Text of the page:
HIGH-tech computing research and travel industry partners have come together to create seamless Smart City software that will meet the transport needs of tomorrow’s connected society.

A joint venture launched this week in Manchester, TravelSpirit is working to create open-source code that will underpin a technical travel ecosystem to provide uninterrupted mobility across different modes of transport.

Amongst its goals, travel users will be able to plan and buy a cross-city or cross-country journey via a central point that is accessible by transport users and providers. From this, users will automatically plan and purchase any necessary bookings – calling a taxi, reserve a train seat or buying a tram ticket – seamlessly transporting the user, or goods, from one destination to another across whatever means of transport is required.

Known as Mobility-as-a-Service (Maas), it is a fresh concept in travel thinking prompted by new transport services such as e-hailing taxis, ride sharing and in anticipation of self-driving cars.

Manchester Metropolitan University has joined with partners, including the Department for Transport, Satellite Applications Catapult, BT, Accenture, Tech North, The Institution of Engineering & Technology and Transport for Greater Manchester (TfGM), to imagine and develop the open-source architecture. TfGM is leading the partnership.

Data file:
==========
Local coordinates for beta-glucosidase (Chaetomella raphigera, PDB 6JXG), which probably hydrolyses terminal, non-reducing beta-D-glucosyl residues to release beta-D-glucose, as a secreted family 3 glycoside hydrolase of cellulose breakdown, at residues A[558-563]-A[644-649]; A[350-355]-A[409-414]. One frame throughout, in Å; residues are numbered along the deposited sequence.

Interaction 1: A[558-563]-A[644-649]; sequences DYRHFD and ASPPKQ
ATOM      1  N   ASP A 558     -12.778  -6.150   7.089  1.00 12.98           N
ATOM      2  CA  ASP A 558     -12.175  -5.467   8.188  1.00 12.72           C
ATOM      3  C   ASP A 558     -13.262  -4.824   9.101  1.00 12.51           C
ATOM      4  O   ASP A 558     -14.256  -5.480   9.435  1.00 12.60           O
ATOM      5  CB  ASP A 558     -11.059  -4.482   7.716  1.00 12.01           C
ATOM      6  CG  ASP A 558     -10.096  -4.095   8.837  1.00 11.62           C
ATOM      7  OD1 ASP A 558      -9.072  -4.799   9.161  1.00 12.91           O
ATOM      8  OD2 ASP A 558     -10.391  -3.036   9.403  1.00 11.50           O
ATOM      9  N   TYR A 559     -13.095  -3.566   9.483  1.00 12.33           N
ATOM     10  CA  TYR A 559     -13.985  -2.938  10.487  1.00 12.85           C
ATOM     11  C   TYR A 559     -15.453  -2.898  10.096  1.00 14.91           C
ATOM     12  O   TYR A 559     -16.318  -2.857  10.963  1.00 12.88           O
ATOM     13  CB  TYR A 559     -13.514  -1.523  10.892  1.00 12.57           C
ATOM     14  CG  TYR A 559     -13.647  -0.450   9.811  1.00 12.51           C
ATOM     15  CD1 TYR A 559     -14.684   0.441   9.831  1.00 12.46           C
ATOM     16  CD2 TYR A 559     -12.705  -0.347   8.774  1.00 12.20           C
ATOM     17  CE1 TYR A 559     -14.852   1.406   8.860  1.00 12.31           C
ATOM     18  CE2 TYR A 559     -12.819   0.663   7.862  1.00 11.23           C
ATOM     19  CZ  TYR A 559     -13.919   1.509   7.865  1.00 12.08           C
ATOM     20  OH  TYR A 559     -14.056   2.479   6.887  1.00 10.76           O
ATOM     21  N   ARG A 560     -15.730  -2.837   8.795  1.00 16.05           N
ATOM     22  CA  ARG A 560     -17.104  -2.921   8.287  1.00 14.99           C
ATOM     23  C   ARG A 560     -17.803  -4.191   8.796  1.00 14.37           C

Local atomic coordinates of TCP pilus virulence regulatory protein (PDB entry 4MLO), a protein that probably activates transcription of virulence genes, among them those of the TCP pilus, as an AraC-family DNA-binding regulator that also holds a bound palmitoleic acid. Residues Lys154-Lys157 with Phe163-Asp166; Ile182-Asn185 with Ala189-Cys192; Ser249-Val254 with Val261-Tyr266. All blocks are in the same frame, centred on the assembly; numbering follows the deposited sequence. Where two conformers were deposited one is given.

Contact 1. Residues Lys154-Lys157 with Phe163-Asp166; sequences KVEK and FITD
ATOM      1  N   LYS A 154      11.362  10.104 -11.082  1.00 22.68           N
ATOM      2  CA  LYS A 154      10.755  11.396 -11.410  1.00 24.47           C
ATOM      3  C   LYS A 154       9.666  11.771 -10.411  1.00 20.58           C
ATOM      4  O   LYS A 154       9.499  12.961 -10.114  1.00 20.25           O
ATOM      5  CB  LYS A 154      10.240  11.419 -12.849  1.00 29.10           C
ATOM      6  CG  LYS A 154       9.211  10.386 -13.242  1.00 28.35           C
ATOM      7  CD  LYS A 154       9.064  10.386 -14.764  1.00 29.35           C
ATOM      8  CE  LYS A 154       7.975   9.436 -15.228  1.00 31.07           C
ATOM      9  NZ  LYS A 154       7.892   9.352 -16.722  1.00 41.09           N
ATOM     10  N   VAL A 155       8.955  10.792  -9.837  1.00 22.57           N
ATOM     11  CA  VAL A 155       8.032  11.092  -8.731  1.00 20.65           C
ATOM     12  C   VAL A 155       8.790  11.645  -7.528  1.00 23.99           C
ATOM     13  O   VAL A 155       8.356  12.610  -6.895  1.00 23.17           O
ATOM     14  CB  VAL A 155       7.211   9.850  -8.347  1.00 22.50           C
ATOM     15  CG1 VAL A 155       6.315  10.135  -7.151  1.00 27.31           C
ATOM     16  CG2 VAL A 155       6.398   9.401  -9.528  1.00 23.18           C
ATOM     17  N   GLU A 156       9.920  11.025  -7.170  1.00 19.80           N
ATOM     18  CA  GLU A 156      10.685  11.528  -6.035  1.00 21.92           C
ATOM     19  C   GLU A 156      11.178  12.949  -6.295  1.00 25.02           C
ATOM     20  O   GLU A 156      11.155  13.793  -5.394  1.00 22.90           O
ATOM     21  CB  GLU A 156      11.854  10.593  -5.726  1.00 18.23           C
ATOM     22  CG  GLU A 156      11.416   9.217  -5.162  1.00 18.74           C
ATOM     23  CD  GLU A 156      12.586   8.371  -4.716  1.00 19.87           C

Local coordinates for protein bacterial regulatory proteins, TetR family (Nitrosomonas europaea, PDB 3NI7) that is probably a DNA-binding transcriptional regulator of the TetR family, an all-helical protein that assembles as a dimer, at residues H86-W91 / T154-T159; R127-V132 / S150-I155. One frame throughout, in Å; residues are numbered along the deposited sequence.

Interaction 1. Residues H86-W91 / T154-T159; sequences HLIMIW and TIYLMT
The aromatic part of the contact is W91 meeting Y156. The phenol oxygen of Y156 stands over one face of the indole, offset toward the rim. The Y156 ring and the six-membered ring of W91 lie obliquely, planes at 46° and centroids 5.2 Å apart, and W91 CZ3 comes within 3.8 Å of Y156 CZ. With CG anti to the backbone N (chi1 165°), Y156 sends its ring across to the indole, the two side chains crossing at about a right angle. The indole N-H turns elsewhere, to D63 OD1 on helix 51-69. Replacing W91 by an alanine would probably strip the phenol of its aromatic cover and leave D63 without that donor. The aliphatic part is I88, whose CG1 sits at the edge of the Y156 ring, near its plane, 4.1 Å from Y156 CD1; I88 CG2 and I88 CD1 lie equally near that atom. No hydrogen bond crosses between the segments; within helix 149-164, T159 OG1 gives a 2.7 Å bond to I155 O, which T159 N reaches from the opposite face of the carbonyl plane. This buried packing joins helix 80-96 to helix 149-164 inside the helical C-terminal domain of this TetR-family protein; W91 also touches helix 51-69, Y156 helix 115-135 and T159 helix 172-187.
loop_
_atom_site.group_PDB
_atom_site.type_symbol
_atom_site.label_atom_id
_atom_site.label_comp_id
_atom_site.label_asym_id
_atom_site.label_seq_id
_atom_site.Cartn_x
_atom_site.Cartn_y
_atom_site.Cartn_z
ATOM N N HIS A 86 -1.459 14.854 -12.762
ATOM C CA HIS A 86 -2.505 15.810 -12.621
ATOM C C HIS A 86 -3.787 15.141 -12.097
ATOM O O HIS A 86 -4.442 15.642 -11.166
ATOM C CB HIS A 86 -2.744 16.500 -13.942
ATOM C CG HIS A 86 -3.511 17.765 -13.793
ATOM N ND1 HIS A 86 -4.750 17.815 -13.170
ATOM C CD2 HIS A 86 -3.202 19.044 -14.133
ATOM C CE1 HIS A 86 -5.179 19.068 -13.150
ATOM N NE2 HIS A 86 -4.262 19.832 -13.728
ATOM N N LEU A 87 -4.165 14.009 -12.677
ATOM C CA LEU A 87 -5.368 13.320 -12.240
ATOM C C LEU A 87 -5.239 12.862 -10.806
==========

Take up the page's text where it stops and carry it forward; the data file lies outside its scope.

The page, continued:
Keith Miller, Head of the Department of Computing, Mathematics and Digital Technology at Manchester Met, said: “Manchester will provide an excellent use case for the platform once built and it has the potential to provide a template for improving travel in major cities around the world.

“TravelSpirit is still in the early stages of development, but it is a novel approach to transport management and will create a technical ecosystem for transport providers and users. We’re now imagining how the open-source architecture might work.

“TravelSpirit will facilitate greater use of public systems and alternative modes of travel across the globe, thus generating more environmentally sound global transport solutions. The project will further develop the growing relationship between the University and TfGM and will enable us to be involved in innovative transport projects in the region that, in today’s connected society, will have global impact.”

TfGM’s Transport Strategy Director, Dave Newton, added: “As European Capital of Science and with its rich history of innovation, Manchester is a fitting location to launch this initiative.

“Technology has a fundamental part to play in how transport services and information is provided, not just to people across Greater Manchester but all the towns and cities around the world.


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